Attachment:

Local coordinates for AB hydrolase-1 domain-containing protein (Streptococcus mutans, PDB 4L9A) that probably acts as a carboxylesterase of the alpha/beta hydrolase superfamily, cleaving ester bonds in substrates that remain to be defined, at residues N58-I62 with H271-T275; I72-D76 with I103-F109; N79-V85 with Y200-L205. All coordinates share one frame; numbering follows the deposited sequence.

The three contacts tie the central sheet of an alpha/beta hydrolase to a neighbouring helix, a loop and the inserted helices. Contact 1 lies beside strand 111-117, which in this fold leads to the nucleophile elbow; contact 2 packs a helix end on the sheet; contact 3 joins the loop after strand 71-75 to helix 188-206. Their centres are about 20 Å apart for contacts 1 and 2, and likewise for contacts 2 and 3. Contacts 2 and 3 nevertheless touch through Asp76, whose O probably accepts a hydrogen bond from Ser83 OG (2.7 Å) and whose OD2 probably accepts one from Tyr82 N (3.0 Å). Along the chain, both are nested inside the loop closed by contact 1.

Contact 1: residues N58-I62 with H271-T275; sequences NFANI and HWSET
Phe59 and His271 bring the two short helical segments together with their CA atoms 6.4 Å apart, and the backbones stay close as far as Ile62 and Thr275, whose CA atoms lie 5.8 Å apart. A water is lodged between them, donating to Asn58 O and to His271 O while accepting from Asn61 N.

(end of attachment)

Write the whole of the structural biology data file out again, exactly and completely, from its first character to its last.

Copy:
Local coordinates for AB hydrolase-1 domain-containing protein (Streptococcus mutans, PDB 4L9A) that probably acts as a carboxylesterase of the alpha/beta hydrolase superfamily, cleaving ester bonds in substrates that remain to be defined, at residues N58-I62 with H271-T275; I72-D76 with I103-F109; N79-V85 with Y200-L205. All coordinates share one frame; numbering follows the deposited sequence.

The three contacts tie the central sheet of an alpha/beta hydrolase to a neighbouring helix, a loop and the inserted helices. Contact 1 lies beside strand 111-117, which in this fold leads to the nucleophile elbow; contact 2 packs a helix end on the sheet; contact 3 joins the loop after strand 71-75 to helix 188-206. Their centres are about 20 Å apart for contacts 1 and 2, and likewise for contacts 2 and 3. Contacts 2 and 3 nevertheless touch through Asp76, whose O probably accepts a hydrogen bond from Ser83 OG (2.7 Å) and whose OD2 probably accepts one from Tyr82 N (3.0 Å). Along the chain, both are nested inside the loop closed by contact 1.

Contact 1: residues N58-I62 with H271-T275; sequences NFANI and HWSET
Phe59 and His271 bring the two short helical segments together with their CA atoms 6.4 Å apart, and the backbones stay close as far as Ile62 and Thr275, whose CA atoms lie 5.8 Å apart. A water is lodged between them, donating to Asn58 O and to His271 O while accepting from Asn61 N.